Effect of extreme rainfall events on the water resources of the Jordan River

Rana Samuels*, Alon Rimmer, Pinhas Alpert

*Corresponding author for this work

Research output: Contribution to journalArticlepeer-review


As a response to climate change, shifting rainfall trends including increased multi-year droughts and an escalation in extreme rainfall events are expected in the Middle East. The purpose of this study is to evaluate the potential impact of these shifting trends on stream flow in the Jordan River and its tributaries. We use a non-homogeneous hidden Markov model to generate artificial daily rainfall simulations which capture independently shifting trends of increased droughts and escalated extreme. These simulations are then used as input into a hydrological model calibrated for the upper catchments of the Jordan River to compare the impact on stream flow and water resources between the different rainfall scenarios. We compare the predicted baseflow and surface flow components of the tested watersheds, and find that while an increase in extreme rainfall events increases the intensity and frequency of surface flow, the over all flow to the Jordan River, and the characteristics of the baseflow in the Jordan River system is not largely impacted. In addition, though it has been suggested that in the case of a multi-year drought the karstic nature of the aquifer might lead to more intense, non-linear reductions in stream flow, here we quantify and show the conditions when annual stream flow reduce linearly with rainfall, and when these relations will become non-linear.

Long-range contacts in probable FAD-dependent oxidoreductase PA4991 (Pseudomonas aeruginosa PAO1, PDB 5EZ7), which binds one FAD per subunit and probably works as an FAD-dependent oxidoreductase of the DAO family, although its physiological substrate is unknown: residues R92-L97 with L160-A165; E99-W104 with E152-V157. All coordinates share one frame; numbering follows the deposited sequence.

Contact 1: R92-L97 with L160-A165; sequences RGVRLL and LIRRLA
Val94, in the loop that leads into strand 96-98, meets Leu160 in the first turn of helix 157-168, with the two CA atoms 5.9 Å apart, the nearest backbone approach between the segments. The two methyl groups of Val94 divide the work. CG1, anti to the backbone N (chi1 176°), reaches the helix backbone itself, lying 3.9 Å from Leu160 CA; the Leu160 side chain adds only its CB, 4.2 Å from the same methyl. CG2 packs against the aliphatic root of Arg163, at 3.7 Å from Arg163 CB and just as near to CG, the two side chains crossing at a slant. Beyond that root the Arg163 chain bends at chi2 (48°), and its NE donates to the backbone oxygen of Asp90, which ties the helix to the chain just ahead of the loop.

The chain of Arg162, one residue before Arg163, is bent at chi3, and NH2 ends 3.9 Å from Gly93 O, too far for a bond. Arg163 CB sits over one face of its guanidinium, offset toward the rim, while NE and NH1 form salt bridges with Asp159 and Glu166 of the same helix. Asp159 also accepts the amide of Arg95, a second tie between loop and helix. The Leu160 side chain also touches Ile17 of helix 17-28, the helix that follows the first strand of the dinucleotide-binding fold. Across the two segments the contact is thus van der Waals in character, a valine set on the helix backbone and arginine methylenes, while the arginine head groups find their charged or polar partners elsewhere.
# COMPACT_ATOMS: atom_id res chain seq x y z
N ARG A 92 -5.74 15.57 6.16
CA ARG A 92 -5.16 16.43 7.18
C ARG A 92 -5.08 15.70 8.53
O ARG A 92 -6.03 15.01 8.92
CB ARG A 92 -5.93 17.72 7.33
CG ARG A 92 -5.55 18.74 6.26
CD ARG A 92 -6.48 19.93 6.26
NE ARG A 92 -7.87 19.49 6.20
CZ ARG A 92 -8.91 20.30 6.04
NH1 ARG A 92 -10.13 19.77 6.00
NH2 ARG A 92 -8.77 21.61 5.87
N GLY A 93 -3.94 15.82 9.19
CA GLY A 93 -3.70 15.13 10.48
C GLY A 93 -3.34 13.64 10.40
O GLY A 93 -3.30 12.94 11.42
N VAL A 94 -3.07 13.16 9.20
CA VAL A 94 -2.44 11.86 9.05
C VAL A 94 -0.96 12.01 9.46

Original languageEnglish
Pages (from-to)513-523
Number of pages11
JournalJournal of Hydrology
Issue number3-4
StatePublished - 15 Sep 2009


  • Climate change
  • Coupled hydrological model
  • Extreme precipitation
  • Jordan River
  • Karst aquifer


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